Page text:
Ian Pearson: I shall try to respond to all the points raised by hon. Members in the debate. First, I agree with the hon. Member for Fareham that times have changed. The fact that we do not intend to introduce section 1, but will review the situation in two years’ time, should be widely accepted as an appropriate thing to do. The hon. Gentleman raised a number of questions about back-door demutualisation, treatment of permanent interest-bearing shares as tier one capital, mutual insurers, and wine-growing co-operatives and whether they would be able to acquire building societies. Let me respond to all of those.
On permanent interest-bearing shares, how building societies raise their capital is clearly a matter for them. The order makes no provisions on PIBS and the Act gives no powers to do that. As the hon. Member for Fareham will be aware, the Government have announced various schemes to help banks as well as building societies with capital problems. The Financial Services Authority takes an active role as regulator in ensuring that tier one capital ratios are adequate, but it is for building societies to determine how they raise their capital.
On the issue of mutual insurers, it is important to recognise that the order relates to UK building societies. A building society under this order could be transferred to a UK building society, a UK industrial provident society or an EEA mutual insurer. There is nothing in the legislation to say that the UK industrial and provident society must be of a financial nature, but it must be from the UK. That would rule out a wine-growing co-operative in France, but would not necessarily rule out the Brierley Hill workers’ co-operative, for instance, if it decided that it wanted to get into the insurance company business—though I think that is unlikely.
Mr. Hoban: This may sound like a trivial point about wine-making co-operatives, but when the Minister’s predecessor discussed that point on Report, she made it very clear that the Act enabled any EEA mutual to merge with a UK financial mutual. I pressed her on the point about the breadth of that provision, because I was quite staggered that the Government were prepared to allow an EEA non-financial mutual to merge with a UK financial mutual, but she assured me that the Bill did permit non-financial mutuals based in the EEA to acquire a UK financial mutual. Was what his predecessor said at the time incorrect?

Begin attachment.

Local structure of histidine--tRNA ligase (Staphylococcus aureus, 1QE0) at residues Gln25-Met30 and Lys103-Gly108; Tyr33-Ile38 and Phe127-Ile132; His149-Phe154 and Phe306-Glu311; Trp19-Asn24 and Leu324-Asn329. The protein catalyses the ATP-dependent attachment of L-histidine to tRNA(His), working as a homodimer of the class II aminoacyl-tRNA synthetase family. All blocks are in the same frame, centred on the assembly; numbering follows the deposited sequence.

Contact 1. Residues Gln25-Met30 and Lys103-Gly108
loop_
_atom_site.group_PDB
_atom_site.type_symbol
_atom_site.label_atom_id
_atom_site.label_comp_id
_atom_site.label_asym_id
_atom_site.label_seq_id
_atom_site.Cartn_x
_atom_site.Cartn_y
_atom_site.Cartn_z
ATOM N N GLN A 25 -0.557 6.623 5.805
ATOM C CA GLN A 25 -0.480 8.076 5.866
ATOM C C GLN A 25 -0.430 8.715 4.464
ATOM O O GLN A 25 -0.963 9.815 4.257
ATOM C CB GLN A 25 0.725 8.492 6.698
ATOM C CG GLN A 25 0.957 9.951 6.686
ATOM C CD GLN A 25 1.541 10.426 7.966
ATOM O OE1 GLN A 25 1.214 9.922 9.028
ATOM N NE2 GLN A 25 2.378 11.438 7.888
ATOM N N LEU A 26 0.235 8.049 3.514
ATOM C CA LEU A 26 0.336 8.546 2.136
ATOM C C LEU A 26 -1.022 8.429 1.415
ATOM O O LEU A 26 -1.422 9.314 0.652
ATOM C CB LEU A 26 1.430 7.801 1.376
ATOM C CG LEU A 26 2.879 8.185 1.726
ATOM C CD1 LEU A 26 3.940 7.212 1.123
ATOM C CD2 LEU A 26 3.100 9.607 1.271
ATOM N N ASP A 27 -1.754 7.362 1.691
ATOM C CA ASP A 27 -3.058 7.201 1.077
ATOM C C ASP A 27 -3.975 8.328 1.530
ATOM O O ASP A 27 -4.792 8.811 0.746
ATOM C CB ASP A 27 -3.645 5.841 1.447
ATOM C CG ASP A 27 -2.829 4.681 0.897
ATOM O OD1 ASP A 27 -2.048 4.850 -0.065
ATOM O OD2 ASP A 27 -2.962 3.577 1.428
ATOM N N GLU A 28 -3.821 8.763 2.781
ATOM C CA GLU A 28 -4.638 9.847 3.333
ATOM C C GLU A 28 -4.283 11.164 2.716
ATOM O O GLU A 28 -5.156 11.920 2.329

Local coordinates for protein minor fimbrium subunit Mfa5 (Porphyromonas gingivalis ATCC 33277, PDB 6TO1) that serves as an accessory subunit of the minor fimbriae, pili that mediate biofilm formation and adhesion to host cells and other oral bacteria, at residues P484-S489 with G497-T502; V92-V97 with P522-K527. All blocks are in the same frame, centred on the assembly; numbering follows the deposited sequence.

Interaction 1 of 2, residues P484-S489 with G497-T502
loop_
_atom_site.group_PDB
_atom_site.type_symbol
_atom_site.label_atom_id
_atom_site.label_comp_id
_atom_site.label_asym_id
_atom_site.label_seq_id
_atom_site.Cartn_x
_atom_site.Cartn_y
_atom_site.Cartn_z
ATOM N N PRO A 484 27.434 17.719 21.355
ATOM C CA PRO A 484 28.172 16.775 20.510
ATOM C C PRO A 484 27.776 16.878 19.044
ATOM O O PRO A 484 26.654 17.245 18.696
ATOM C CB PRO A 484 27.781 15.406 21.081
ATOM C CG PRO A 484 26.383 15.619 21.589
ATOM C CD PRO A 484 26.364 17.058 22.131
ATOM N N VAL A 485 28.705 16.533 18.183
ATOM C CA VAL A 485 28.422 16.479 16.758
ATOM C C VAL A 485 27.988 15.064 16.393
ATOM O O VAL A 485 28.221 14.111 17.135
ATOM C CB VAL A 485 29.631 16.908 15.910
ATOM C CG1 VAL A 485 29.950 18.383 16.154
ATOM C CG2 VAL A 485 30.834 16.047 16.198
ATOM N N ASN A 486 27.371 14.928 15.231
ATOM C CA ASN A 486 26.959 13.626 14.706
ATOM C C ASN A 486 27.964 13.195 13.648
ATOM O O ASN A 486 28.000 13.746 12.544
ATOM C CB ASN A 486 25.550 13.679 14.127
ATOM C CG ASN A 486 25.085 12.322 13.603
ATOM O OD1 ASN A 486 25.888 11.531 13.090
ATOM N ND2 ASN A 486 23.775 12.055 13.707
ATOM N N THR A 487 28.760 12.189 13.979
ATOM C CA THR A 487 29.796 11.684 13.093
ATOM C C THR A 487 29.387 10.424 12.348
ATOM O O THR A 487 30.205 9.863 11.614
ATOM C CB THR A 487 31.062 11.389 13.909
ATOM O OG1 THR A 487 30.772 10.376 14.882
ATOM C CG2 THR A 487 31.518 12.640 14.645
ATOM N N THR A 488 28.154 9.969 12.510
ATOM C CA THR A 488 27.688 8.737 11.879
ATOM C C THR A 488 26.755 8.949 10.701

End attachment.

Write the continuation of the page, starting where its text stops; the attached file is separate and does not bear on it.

Ian Pearson: The hon. Gentleman might have misunderstood what the former Economic Secretary said. My understanding is that she was referring to an EEA mutual insurer.
Mr. Hoban: No.
Ian Pearson: I will happily go back to Hansard to see whether that is the case. Certainly, the legislation that we are discussing today relates to the possibility of a building society being transferred to an EEA mutual insurer, not a wider EEA mutual.
The hon. Member for South-East Cornwall raised a related point on offshore institutions. I stress that the order applies only to transfers of business by building societies. It is unlikely that it could be used to expand the offshore insurance industry and that is certainly not the policy intention behind the legislation. Any EEA mutual insurer could take over a building society via that process, and I am informed that the Act more widely gives powers to allow any EEA mutual to do so. The order refers only to EEA mutual insurers and, as I suspected and have had confirmed, there is the potential for future orders where that would be the case. We can discuss those with the hon. Member for Fareham.